What these men appear to have in common is the motivation to demonstrate their “sexual prowess.” We know that male hypersexuality — particularly being perceived as having multiple sexual partners — is rewarded, often for the same reasons that women’s sexual behaviour is stigmatized. The praise of male peers is a powerful motivating factor for men to display sexual behaviour, and men who deviate from masculine norms are penalized.
This can help explain why “dating coaches” still exist, with men advising one another on how to initiate unwanted contact with women to establish their sexual dominance over them. It is telling that, for decades, these self-professed pick-up artists have used establishing immediate physical contact as a manipulative tool.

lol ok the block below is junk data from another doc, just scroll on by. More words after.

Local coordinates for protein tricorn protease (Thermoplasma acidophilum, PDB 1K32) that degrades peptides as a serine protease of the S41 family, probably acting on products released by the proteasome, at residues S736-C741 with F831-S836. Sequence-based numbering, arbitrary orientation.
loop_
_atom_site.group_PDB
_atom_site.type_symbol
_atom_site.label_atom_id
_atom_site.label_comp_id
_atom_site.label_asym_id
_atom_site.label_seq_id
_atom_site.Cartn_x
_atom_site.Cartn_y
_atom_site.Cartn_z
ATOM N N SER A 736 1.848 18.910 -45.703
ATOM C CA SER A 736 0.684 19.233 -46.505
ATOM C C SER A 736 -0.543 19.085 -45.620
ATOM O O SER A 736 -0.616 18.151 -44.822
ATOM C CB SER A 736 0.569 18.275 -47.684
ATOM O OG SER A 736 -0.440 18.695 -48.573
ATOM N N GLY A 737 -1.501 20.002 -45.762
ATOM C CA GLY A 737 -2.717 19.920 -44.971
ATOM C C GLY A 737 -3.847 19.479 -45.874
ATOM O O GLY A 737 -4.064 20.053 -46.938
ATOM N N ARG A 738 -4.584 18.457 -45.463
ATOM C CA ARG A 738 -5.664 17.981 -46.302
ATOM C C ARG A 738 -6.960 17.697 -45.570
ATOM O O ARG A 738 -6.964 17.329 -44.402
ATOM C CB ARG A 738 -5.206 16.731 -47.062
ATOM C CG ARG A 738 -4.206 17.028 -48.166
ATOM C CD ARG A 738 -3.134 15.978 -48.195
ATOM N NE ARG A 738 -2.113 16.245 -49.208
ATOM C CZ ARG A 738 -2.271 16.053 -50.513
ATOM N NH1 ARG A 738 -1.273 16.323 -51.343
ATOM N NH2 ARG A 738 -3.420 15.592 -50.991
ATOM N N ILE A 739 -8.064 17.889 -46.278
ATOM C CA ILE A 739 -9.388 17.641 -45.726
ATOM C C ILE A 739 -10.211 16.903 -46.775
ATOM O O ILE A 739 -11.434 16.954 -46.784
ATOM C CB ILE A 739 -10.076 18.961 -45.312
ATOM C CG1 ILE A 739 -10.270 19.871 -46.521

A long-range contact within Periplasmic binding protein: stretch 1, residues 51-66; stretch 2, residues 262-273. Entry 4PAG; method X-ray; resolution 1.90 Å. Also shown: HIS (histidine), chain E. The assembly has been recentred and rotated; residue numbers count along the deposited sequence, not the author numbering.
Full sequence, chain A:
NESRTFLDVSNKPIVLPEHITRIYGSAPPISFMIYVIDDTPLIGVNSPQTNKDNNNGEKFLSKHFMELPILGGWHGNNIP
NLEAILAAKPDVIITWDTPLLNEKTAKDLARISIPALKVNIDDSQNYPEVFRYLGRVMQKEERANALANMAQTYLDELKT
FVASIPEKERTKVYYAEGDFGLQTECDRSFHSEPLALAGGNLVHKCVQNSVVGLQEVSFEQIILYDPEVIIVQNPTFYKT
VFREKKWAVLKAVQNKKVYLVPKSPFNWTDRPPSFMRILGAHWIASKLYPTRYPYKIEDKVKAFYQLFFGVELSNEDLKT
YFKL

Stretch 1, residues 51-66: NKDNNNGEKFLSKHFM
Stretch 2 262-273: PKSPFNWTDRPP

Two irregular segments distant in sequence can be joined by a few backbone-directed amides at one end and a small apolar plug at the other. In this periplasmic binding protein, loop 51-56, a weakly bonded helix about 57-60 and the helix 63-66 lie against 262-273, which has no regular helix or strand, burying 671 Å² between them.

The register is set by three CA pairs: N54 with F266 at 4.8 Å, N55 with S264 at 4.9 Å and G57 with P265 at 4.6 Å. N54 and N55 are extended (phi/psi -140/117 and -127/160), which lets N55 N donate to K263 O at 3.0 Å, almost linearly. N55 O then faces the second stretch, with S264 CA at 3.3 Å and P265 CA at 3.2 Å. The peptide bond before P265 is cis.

The conversation surrounding consent has changed significantly over the past few years. With the #MeToo movement, there has been increasing policy-level support for women who have been targeted by sexual harassment. However, any new laws that have been put in place are eviscerated the moment a person flaunts their sexual aggression in front of the camera for millions of viewers to see, and gets away with it.
Regardless of the outcome, I hope that the backlash from the kiss in Trinity Bellwoods Park stops other men from doing the same — that behaviour was dangerous before the pandemic, and it is certainly incredibly dangerous now. Respect, consent and a keen attention to federal law is infinitely more sexy than going in for a completely unexpected kiss.